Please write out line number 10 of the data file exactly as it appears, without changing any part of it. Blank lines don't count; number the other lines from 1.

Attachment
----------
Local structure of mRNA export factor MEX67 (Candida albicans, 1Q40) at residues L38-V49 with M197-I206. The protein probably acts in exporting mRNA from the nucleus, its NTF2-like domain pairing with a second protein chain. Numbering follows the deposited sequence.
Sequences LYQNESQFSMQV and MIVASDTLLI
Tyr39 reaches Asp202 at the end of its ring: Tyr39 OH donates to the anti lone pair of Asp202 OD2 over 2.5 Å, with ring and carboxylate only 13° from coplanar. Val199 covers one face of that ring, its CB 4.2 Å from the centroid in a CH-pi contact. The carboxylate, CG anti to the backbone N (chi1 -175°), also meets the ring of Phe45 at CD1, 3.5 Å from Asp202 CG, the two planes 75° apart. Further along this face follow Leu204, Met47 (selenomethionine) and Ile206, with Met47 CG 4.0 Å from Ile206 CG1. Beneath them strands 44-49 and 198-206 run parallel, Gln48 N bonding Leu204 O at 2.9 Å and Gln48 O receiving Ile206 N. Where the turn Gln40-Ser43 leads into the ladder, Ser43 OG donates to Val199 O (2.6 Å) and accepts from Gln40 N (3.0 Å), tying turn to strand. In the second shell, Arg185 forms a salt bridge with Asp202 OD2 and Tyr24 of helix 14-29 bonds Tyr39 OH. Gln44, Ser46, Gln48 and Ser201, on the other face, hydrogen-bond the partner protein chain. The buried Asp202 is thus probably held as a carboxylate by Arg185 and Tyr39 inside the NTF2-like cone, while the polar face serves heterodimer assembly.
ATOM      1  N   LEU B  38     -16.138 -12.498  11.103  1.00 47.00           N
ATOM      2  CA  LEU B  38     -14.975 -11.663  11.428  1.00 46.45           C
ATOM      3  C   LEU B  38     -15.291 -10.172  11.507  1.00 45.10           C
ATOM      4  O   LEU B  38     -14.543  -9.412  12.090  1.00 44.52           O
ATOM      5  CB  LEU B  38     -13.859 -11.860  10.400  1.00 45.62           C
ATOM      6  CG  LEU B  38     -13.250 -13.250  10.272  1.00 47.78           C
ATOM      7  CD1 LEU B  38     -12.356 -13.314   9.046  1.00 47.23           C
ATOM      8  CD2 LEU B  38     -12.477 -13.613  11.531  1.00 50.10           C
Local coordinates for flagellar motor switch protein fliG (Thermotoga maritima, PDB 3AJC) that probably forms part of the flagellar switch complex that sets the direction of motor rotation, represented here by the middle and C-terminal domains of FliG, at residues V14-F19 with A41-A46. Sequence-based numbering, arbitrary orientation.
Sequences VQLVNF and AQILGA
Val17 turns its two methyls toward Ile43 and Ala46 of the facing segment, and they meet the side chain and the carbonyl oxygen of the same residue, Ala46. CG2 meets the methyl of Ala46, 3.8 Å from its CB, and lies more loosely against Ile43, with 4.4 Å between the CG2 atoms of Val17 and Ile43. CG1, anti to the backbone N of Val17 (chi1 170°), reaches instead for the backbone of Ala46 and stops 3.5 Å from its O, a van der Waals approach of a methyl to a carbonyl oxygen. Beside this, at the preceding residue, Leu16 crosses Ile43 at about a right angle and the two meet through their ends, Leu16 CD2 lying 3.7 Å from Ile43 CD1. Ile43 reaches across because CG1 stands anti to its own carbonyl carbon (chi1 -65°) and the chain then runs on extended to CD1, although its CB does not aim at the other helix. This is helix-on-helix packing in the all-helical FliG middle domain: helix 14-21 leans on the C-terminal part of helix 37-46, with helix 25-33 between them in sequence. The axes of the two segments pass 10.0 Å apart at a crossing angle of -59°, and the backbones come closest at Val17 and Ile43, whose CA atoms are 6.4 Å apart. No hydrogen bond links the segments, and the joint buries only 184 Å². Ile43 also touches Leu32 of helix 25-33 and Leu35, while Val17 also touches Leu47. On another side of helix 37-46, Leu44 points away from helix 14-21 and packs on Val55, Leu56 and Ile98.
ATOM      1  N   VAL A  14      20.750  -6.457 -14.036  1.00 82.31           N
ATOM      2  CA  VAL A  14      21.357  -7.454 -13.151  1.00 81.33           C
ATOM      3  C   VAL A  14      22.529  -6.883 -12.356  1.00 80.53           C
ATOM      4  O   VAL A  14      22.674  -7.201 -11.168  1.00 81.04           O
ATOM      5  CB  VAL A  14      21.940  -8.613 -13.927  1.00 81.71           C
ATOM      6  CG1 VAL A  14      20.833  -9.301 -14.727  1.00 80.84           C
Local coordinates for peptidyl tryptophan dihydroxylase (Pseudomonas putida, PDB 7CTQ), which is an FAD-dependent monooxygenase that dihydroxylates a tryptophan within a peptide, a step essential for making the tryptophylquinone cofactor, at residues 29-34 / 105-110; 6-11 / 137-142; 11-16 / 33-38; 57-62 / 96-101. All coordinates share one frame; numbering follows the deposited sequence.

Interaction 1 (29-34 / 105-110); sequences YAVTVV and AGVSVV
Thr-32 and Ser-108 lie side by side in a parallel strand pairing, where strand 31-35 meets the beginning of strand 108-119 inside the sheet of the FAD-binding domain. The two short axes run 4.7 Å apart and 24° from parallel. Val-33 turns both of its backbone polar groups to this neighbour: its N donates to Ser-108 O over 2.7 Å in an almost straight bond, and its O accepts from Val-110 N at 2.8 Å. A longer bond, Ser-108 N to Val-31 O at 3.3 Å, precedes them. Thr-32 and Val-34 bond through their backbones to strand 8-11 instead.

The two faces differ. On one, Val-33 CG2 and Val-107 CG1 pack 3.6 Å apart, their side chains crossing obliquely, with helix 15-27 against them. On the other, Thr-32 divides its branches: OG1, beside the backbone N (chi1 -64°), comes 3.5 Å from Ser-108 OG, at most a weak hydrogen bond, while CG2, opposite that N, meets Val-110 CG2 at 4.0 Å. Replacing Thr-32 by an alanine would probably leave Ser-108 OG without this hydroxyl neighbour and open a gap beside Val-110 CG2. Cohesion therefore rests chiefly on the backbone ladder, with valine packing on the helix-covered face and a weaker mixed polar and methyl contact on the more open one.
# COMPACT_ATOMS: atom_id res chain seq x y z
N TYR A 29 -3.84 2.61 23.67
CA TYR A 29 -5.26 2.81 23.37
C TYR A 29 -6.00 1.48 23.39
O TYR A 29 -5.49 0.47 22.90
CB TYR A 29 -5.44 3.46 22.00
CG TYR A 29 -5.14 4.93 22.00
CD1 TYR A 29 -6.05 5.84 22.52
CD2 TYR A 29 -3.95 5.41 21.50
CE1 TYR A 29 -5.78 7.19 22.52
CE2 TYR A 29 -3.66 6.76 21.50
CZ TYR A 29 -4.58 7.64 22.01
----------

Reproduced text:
ATOM      7  CD1 LEU B  38     -12.356 -13.314   9.046  1.00 47.23           C